If you’re seeking drumsticks as a beginner drummer and you haven’t tried out different stick options yet, you mainly need to look at the size, material, and tip type when choosing a pair of drumsticks.
Features to Look Out for in Drumsticks for Electronic Drum Kits
The size of a drumstick is the main determining factor of how it will feel when you use it. The two key aspects are length and weight.
Drumsticks range from 15” to 18”, with most of them having a length of 16”. If a stick has a bit of extra length, it means that it gives you more reach around the drum kit. However, it also means that the balance point will shift a bit, and that takes some time to get used to.
The diameter of a drumstick will affect how heavy it is and how it feels to hold in your hands. Thinner sticks are lighter, and thicker sticks are heavier.
The length also plays a role here, as a longer stick will have slightly more weight. However, length doesn’t affect weight as much as width does.
The easiest way to understand diameter is to compare sticks to all the standard sizes:
5A – 0.565” diameter
5B – 0.595” diameter
7A – 0.540” diameter
If you see drumsticks with different names from the standard ones, you’ll most likely find them being compared to those. When a stick is mentioned to be slightly thicker than a 5A, it means that it’s probably thicker than 0.565”.
Like drum sets, drumsticks are made from different materials that affect how they sound and feel when playing. However, the scope of materials isn’t as broad when it comes to drumsticks.
Most drumsticks are made from hickory. It’s a balanced wood that makes them feel solid and durable.
Some sticks are made from maple. Maple is a much lighter wood, leading a pair of maple 5As to feel lighter than a pair of hickory 5As. The sticks can have the same length and diameter, but the hickory sticks will feel heavier.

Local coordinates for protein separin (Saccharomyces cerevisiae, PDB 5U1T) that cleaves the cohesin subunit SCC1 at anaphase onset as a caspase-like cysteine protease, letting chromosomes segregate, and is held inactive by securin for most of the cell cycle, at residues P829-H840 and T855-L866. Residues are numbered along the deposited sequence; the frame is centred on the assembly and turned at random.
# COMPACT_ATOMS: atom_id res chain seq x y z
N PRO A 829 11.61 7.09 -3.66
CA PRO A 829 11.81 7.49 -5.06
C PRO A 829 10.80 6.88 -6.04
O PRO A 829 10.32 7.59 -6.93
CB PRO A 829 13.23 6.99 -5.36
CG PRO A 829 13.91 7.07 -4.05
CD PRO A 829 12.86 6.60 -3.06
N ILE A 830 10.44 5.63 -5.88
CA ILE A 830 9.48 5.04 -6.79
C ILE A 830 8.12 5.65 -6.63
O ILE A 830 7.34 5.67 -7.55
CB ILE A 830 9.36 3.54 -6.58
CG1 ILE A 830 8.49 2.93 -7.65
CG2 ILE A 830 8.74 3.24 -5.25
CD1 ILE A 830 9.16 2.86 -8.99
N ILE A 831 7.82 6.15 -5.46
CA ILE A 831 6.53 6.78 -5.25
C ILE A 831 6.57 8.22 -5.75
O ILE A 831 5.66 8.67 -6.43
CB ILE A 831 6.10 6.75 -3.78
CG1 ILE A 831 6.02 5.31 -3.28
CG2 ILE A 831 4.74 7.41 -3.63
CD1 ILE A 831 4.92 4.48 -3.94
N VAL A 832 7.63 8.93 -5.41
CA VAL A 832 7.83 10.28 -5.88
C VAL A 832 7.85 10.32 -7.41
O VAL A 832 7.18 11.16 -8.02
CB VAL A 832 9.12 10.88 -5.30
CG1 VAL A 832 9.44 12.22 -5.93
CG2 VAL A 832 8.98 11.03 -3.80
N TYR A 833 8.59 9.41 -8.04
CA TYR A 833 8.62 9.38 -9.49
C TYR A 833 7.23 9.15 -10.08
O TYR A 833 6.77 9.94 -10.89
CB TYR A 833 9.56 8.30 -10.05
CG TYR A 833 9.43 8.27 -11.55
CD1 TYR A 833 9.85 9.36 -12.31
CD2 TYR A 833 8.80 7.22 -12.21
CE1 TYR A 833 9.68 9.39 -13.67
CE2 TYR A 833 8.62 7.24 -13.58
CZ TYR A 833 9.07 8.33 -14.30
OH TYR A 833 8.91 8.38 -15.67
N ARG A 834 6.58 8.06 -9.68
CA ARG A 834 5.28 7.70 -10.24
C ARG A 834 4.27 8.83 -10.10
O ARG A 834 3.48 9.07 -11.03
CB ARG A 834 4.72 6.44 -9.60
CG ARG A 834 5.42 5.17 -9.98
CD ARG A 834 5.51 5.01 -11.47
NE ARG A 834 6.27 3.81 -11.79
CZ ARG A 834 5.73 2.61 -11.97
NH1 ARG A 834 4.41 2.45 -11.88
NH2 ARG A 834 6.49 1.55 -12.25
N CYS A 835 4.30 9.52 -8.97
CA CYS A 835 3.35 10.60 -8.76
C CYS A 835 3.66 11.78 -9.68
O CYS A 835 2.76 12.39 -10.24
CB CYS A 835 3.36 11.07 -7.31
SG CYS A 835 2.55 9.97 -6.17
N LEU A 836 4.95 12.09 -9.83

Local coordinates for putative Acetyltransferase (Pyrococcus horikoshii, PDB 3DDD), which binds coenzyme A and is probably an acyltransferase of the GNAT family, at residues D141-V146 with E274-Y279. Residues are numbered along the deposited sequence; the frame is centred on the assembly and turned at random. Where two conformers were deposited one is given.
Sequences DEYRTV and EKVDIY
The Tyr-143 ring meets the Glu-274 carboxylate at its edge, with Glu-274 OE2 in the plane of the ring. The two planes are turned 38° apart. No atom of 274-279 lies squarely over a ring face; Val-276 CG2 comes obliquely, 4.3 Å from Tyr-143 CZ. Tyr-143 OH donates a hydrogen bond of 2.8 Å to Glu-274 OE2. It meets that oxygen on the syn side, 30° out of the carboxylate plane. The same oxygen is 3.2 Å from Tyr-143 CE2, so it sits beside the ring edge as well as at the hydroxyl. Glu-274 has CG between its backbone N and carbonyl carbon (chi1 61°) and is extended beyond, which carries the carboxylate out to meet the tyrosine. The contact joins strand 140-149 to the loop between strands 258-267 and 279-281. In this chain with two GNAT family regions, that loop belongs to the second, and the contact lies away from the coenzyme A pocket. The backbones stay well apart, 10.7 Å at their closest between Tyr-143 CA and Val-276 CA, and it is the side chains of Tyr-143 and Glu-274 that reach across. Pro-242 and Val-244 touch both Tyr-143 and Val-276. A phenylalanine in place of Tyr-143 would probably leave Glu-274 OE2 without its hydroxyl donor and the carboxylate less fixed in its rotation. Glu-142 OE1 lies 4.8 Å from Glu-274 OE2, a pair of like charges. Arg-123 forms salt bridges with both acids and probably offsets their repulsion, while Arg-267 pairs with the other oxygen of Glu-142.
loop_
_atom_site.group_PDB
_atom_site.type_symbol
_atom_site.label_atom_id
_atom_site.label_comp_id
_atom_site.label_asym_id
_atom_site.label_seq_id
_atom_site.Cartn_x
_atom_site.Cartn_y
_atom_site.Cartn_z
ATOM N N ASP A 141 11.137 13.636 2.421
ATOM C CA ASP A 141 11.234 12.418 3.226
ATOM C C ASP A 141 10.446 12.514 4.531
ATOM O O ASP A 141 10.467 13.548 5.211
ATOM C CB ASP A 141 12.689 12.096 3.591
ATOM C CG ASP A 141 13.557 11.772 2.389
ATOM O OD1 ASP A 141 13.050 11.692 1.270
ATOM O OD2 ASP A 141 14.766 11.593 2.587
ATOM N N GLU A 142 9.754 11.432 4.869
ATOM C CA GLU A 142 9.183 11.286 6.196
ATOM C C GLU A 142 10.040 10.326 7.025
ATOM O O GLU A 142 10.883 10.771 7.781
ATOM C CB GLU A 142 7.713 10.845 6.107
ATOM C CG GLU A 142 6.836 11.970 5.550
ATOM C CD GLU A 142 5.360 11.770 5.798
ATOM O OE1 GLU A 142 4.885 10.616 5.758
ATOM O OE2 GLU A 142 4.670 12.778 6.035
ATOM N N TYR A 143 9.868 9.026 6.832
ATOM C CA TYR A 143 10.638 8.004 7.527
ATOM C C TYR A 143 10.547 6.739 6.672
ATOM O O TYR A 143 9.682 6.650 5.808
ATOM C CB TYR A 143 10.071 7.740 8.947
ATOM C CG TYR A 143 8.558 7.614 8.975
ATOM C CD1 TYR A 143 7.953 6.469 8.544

This is ideal for drummers that want to use light sticks but love the thickness of 5As.
The final material that is commonly used is oak. These are the heaviest wooden drumsticks. A pair of oak 5As will feel a lot denser than maple and hickory 5As.
So, oak drumsticks are great for drummers that play really hard. However, I wouldn’t suggest using them for electronic drums, as hickory and maple sticks are much better options.
The final thing to consider when buying drumsticks is the kind of tips they have. However, the tips really don’t make all that much of a difference when you’re playing electronic drums.
The way that the sticks feel is more based on the types of pads, whether they’re nylon, mesh, or silicone.
So, your drumsticks will feel the same when you’re playing electronic drums, whether they have acorn or barrel tips.
You’ll hear a lot of people say that nylon tips are better for electronic drum pads. While nylon tips are great, it doesn’t mean that wooden tips don’t work.
The only problem with wooden tips is that they’re more likely to wear out and damage your pads. But that’s only if they get chipped from constantly hitting metal. Since you don’t hit metal when playing electronic drums, this never happens.
So, both nylon and wooden tips are great options.
Drumsticks for Electronic Drums FAQs
What are the Best Drumsticks for Beginners?
Everyone develops different preferences over time when it comes to drumsticks. Some drummers like heavy sticks, while others prefer lighter ones.
If you’re a beginner, you should start by using a pair of 5A sticks. These sticks are the standard middle-ground option, so you can get used to using them and then decide what your preferences are from there.
Will Heavy Drumsticks Break Electronic Drums?
No, heavy drumsticks will not break electronic drums. Mesh and rubber heads are incredibly durable, so it’s quite rare for drummers to damage them. Most drummers will own an electronic drum kit for years without the heads needing to be replaced.
However, it depends on how hard you hit them. If you hit electronic drum pads very hard with heavy sticks, there’s a higher chance of them getting damaged.
Are Nylon or Wood Tips Better for Electronic Drums?
Both types of tips are perfect if they’re in good condition. Since the sounds are electronically triggered, they don’t affect the sounds you get as they do with acoustic drums.
You just need to make sure that you’re not using the same sticks for your electronic drums that you’re using for your acoustic ones. Wooden tips are more likely to get chipped, and a chipped tip is more likely to damage mesh heads.